Austin Sobering Center treated extra patients during SXSW, Spring Break

Hayden Baggett

During spring break, Austin’s Sobering Center treated 44 people, exceeding their average weekly number of patients by almost 20 percent, according to data from the center.

The center, which began operations August 2018, opened to provide an alternative to being taken to jail or emergency rooms for those who are publicly intoxicated. The center’s executive director Rhonda Patrick said there are two reasons for the rise in patients at the center from March 17 to 24.

“The patient increases that we saw last week can be attributed to the weather getting better, so just more people were out in general,” Patrick said. “Also, we’ve been doing a lot of outreach with the police and EMS, so I think that we were starting to see some of that effort.”

Although UT’s spring break took place the week of March 17, Patrick said it is unlikely the spring break party mentality influenced the patient increase.

“There was a lot of other stuff going on, and Austin really isn’t a spring break party destination,” Patrick said.

According to data from the center, only 8 percent of Sobering Center patients have been college students since its opening, and Patrick said this could account for the high number of patients as well.


The week before UT’s spring break, the Sobering Center recorded a higher number of patients and exceeded its weekly average by more than 40 percent. Patrick said this increase in patients can be attributed to South by Southwest and St. Patrick’s Day.

“There were definitely more music and bar (events) happening at that time, so more people were drinking,” Patrick said.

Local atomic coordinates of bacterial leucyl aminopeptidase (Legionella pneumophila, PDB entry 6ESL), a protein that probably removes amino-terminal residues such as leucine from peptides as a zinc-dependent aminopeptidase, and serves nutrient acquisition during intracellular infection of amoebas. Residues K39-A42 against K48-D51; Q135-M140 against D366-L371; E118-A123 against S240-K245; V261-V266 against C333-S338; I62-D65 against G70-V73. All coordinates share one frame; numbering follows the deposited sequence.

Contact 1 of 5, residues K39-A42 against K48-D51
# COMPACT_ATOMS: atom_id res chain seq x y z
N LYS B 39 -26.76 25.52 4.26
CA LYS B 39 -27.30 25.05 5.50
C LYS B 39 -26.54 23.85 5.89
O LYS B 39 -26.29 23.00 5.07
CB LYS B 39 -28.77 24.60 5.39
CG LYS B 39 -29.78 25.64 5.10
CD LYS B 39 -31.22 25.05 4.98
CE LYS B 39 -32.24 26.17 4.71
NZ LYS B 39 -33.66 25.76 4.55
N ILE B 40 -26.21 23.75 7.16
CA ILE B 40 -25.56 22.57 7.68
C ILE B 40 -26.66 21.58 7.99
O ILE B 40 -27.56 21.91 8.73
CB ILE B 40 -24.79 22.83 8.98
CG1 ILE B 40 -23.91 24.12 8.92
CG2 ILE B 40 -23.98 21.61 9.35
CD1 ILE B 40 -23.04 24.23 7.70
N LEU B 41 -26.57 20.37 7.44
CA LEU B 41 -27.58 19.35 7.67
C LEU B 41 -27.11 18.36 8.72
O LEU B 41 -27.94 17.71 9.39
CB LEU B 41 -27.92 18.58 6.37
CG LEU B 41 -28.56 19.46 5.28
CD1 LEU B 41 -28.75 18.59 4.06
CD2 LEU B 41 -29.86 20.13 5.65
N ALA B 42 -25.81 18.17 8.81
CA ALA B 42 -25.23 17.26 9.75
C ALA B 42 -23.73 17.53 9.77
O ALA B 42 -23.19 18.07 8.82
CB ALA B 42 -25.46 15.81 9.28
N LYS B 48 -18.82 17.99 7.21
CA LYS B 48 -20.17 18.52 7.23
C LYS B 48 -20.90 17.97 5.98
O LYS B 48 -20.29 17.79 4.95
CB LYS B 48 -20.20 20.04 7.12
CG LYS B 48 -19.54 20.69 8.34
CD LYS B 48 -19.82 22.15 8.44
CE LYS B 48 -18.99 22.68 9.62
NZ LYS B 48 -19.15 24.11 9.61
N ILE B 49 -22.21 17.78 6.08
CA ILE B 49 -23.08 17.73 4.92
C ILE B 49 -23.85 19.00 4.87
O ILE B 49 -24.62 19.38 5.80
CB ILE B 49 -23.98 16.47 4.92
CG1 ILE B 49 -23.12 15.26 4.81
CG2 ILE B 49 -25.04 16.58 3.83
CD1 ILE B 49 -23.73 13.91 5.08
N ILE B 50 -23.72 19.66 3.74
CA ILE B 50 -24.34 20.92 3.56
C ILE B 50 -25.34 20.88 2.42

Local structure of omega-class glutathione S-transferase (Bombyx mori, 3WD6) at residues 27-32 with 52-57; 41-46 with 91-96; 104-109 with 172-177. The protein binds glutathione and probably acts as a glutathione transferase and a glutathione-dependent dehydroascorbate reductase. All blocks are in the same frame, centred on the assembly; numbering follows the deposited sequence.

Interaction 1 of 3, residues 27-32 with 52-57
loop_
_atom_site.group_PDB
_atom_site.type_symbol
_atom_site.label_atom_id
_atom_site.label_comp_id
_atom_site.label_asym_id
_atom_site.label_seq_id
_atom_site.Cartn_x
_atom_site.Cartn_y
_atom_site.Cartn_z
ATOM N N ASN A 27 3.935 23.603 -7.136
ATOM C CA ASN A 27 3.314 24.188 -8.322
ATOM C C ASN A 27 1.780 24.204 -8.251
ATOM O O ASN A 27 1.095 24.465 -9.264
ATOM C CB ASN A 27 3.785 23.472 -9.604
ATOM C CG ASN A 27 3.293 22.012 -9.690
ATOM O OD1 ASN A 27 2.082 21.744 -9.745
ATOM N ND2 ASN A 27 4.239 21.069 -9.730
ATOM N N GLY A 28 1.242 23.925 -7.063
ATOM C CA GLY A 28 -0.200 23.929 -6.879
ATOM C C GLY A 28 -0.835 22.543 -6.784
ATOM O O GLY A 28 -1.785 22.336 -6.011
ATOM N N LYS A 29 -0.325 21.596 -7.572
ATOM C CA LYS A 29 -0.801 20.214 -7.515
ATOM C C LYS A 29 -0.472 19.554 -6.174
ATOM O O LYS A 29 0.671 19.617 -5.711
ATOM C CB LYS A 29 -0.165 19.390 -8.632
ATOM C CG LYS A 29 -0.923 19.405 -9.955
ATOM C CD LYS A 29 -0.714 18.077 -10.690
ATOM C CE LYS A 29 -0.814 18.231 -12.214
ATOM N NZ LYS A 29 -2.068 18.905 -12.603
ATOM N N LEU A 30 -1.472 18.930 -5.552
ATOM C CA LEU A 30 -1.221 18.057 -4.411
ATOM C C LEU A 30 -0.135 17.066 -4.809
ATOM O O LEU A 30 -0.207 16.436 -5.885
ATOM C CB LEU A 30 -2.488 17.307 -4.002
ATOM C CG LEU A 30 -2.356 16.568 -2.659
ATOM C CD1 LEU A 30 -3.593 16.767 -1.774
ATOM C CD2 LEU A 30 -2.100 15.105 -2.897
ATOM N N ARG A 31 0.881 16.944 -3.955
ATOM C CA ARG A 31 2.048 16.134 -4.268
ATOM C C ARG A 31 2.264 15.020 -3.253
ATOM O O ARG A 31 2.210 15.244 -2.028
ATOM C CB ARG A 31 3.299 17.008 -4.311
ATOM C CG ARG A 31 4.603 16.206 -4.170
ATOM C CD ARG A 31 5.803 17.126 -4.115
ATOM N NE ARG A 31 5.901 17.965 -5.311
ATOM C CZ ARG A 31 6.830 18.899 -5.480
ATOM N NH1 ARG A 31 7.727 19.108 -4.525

The number of weekly patients at the center is expected to keep growing as the weather warms up and the center’s media campaign continues to expand, Patrick said.

Justin Newsom, assistant chief for the Austin Police Department’s Central Patrol Bureau, said APD noticed an uptick in the number of people it admitted to the Sobering Center during SXSW, but he could not say the same about UT’s spring break.

“During SXSW, we took more people to the center than we do in the normal time frame,” Newsom said. “It’s not surprising. The more people we have downtown, the more people are drinking.”

In past years, when UT’s spring break coincided with SXSW, Newsom said public intoxication arrests typically increased. Instead of these arrests, Newsom said APD welcomes the idea of taking more trips to the Sobering Center.

“It reduces the amount of time officers are off the streets by a large margin,” Newsom said. “The cost to the taxpayer in officer time … and the cost to the tax payer for a person to spend the night in the Sobering Center as opposed to jail is a much better bargain.”

Police lieutenant Robert Stock said though the UT Police Department did not see an increase in the number of people it transported to the Sobering Center in the past two weeks, the center is still a valuable resource for the community.

“It is a positive option for those intoxicated community members who do not have a sober or responsible party available,” Stock said in an email. “It doesn’t criminalize public intoxication, doesn’t overwhelm jail resources and it significantly decreases the officer’s time handling the intoxicated person.”